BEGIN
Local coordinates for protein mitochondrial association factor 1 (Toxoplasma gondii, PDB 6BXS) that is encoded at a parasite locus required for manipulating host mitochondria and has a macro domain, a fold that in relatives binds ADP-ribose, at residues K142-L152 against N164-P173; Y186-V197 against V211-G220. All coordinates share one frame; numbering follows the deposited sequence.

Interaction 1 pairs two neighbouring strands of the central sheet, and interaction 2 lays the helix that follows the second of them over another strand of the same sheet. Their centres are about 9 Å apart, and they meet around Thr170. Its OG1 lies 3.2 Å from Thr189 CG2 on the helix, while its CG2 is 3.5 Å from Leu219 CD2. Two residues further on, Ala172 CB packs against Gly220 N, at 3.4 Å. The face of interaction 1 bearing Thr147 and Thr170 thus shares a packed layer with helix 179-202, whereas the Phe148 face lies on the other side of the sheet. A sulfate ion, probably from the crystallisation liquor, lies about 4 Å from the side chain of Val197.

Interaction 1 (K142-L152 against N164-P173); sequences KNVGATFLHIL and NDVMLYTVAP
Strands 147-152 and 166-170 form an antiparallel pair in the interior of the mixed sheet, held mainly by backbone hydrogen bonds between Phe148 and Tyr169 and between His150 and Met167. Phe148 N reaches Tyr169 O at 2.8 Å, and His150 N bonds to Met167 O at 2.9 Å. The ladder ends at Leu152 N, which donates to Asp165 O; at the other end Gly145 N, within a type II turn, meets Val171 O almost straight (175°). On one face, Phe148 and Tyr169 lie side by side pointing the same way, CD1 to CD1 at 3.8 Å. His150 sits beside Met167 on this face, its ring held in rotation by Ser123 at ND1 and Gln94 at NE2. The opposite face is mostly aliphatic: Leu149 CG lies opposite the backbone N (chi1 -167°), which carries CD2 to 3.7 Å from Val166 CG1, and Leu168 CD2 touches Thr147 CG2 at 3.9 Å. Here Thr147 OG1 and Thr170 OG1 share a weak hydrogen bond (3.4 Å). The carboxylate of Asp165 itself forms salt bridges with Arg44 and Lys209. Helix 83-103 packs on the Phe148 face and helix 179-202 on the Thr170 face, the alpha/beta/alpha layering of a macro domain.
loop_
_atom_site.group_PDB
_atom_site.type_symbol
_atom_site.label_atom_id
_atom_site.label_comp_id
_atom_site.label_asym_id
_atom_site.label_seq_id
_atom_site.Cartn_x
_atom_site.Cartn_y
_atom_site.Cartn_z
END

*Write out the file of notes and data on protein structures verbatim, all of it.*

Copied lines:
Local coordinates for protein mitochondrial association factor 1 (Toxoplasma gondii, PDB 6BXS) that is encoded at a parasite locus required for manipulating host mitochondria and has a macro domain, a fold that in relatives binds ADP-ribose, at residues K142-L152 against N164-P173; Y186-V197 against V211-G220. All coordinates share one frame; numbering follows the deposited sequence.

Interaction 1 pairs two neighbouring strands of the central sheet, and interaction 2 lays the helix that follows the second of them over another strand of the same sheet. Their centres are about 9 Å apart, and they meet around Thr170. Its OG1 lies 3.2 Å from Thr189 CG2 on the helix, while its CG2 is 3.5 Å from Leu219 CD2. Two residues further on, Ala172 CB packs against Gly220 N, at 3.4 Å. The face of interaction 1 bearing Thr147 and Thr170 thus shares a packed layer with helix 179-202, whereas the Phe148 face lies on the other side of the sheet. A sulfate ion, probably from the crystallisation liquor, lies about 4 Å from the side chain of Val197.

Interaction 1 (K142-L152 against N164-P173); sequences KNVGATFLHIL and NDVMLYTVAP
Strands 147-152 and 166-170 form an antiparallel pair in the interior of the mixed sheet, held mainly by backbone hydrogen bonds between Phe148 and Tyr169 and between His150 and Met167. Phe148 N reaches Tyr169 O at 2.8 Å, and His150 N bonds to Met167 O at 2.9 Å. The ladder ends at Leu152 N, which donates to Asp165 O; at the other end Gly145 N, within a type II turn, meets Val171 O almost straight (175°). On one face, Phe148 and Tyr169 lie side by side pointing the same way, CD1 to CD1 at 3.8 Å. His150 sits beside Met167 on this face, its ring held in rotation by Ser123 at ND1 and Gln94 at NE2. The opposite face is mostly aliphatic: Leu149 CG lies opposite the backbone N (chi1 -167°), which carries CD2 to 3.7 Å from Val166 CG1, and Leu168 CD2 touches Thr147 CG2 at 3.9 Å. Here Thr147 OG1 and Thr170 OG1 share a weak hydrogen bond (3.4 Å). The carboxylate of Asp165 itself forms salt bridges with Arg44 and Lys209. Helix 83-103 packs on the Phe148 face and helix 179-202 on the Thr170 face, the alpha/beta/alpha layering of a macro domain.
loop_
_atom_site.group_PDB
_atom_site.type_symbol
_atom_site.label_atom_id
_atom_site.label_comp_id
_atom_site.label_asym_id
_atom_site.label_seq_id
_atom_site.Cartn_x
_atom_site.Cartn_y
_atom_site.Cartn_z